The arrival of Microsoft's Vista operating system -- as well as the upcoming launch of Mac OS X Leopard -- has rekindled the question for many businesses. Which platform is better for small or mid-size businesses?
In 2006, Forester Research surveyed nearly a thousand IT decision makers at small-to-mid-sized businesses in North America and Europe, and asked what operating system was employed at the company. The results were as follows:
Linux -- 1 percent
Mac OS X -- 1 percent
Windows XP -- 71 percent
Windows 2000 -- 20 percent
Windows “other” (primarily Windows 95, 98 and ME) -- 7 percent.
“This data is not surprising,” says Ben Gray, an analyst at Forrester. “These businesses see no major drivers to get off the Microsoft roadmap.”
But there are signs that the landscape has changed over the past year. Windows Vista launched at the start of the year, touted as the most secure and feature-rich operating system Microsoft has ever released, but criticized by some because of cost, usability, and hardware requirements. And then there’s the upcoming Mac OS X Leopard, which is set to launch in October with more than 300 “innovations,” as Apple puts it. And, now, there are even Intel-based Macs that can also run Windows.
“It’s interesting to see how these numbers will hold up a year later and we’ll be getting this data soon,” answers Gray. Still, he’d be surprised “if we saw a jump in Mac or Linux more than 1 percent.”
And so we thought it a good time to chat with experts to see which operating system is best for you and your growing business.
The cost equation
On average, Windows-based machines cost less than Macs, but the gap is narrowing, says Michael Gartenberg, vice president and research director at Jupiter Research, a New York City-based technology advisory firm. “You’re not paying that much of a premium anymore, and pound-for-pound, the Apple hardware can offer better value,” says Gartenberg. “Obviously there are pros and cons for each choice, and your decision will also come down to what kind of business you’re running, if you need laptops or desktops, and what software you want to run on the machines.”
While Windows machines are cheaper, it might cost your employees more time when it comes to configuration and support, says Carmi Levy, senior vice president of strategic consulting at AR Communications, a Toronto-based consulting firm. “One must factor in the costs associated with managing your PCs,” says Levy. “Mac machines are, on average, more reliable and stable, which means less problems and fewer calls to the help desk, which has long-term cost implications.”
Vulnerability to viruses
Compared to Windows-based machines, it’s no secret Macs are less vulnerable to viruses, malware, and other security and privacy threats -- largely because they are less often targeted. “Part of this reason is because Macs are not as popular as Windows, therefore rogue writers of malicious software will more often target the most-used operating systems," Levy says. But some users say that Macs are also more architecturally resistant to attacks.
With the introduction of Windows Vista, Microsoft has added extra security measures to prevent users from falling victim to malware and other security threats. Does this new operating system change the game? “To a certain extent, yes, Windows Vista is less resistant to incursion than previous versions. It represents an improvement. But it’s still not everything Microsoft has laid it out to be as there have been attacks since it launched,” adds Levy. “Close, but no cigar.”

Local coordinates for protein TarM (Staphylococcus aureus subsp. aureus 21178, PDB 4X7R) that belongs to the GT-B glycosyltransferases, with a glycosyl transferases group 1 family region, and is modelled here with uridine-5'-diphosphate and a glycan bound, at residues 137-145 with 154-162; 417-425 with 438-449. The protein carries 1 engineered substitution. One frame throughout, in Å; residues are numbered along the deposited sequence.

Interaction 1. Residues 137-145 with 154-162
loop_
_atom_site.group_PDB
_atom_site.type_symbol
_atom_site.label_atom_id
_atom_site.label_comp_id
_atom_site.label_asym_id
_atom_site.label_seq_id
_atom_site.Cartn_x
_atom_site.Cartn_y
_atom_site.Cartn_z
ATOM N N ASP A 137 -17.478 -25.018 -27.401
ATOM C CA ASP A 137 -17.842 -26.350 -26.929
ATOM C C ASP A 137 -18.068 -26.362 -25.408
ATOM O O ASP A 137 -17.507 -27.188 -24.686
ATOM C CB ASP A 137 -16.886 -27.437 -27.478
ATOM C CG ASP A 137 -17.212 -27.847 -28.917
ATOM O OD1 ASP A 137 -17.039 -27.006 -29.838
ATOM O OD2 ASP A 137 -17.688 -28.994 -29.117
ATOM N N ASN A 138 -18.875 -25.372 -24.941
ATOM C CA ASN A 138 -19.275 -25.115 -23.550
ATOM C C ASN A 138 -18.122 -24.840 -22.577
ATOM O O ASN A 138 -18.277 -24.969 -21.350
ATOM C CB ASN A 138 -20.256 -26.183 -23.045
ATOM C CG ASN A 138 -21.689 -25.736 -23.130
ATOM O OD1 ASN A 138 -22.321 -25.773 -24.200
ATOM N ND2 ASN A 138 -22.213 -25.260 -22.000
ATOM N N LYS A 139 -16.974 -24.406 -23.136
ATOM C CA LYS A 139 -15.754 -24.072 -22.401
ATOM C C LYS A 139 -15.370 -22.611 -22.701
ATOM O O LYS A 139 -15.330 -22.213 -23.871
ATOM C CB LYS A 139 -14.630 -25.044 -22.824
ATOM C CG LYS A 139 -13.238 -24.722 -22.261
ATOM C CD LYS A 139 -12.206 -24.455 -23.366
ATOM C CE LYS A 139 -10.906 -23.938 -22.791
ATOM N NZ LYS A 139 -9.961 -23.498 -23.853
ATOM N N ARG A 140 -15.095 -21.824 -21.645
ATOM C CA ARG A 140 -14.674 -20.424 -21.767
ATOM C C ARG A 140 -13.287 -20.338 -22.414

There are far more third-party software programs available for Windows, likely because it’s the world’s dominant operating system, than for Mac operating systems. “If you buy a Mac you’ll have less choice. Period,” says Levy. “Instead of 10 choices [on a piece of software] you may only have one or two, which will likely result in higher costs because there’s less competition among developers and if you don’t like dealing with this company, they may be the only game in town,” he adds.
Gartenberg, however, believes there is “more than enough Mac software these days” and quickly points out Mac users can run the Windows operating system now anyway, providing they have an Intel-based Mac and a program such as BootCamp or Parallels. “Now you can have best of both worlds," Gartenberg says. "There is no longer a penalty for using a Mac today.”
While Levy says employees might save time with Macs because of less calls to call centers, he believes Windows, on the other hand, might be more familiar and intuitive than the Mac platform. “The majority of staff members already use Windows at home, so keep in mind there might be a significant training challenge on Macs -- plus it might be more difficult to find IT staff that can support the Mac environment because there are fewer of them,” Levy points out.
Gartenberg acknowledges that there are a few benefits to Microsoft’s platform. “You will find more selection with Windows-based PCs, such as those manufactured by Sony, Lenovo, HP, and Dell," he says. "You will have more choice in laptop sizes and weight compared to the Mac," he says, as Apple's lightest notebook is about five pounds, compared to some Windows compatible machines that are now hovering right under three pounds. "And there are no Tablet PCs on the Mac, a form factor that is important so some businesses,” Gartenberg says.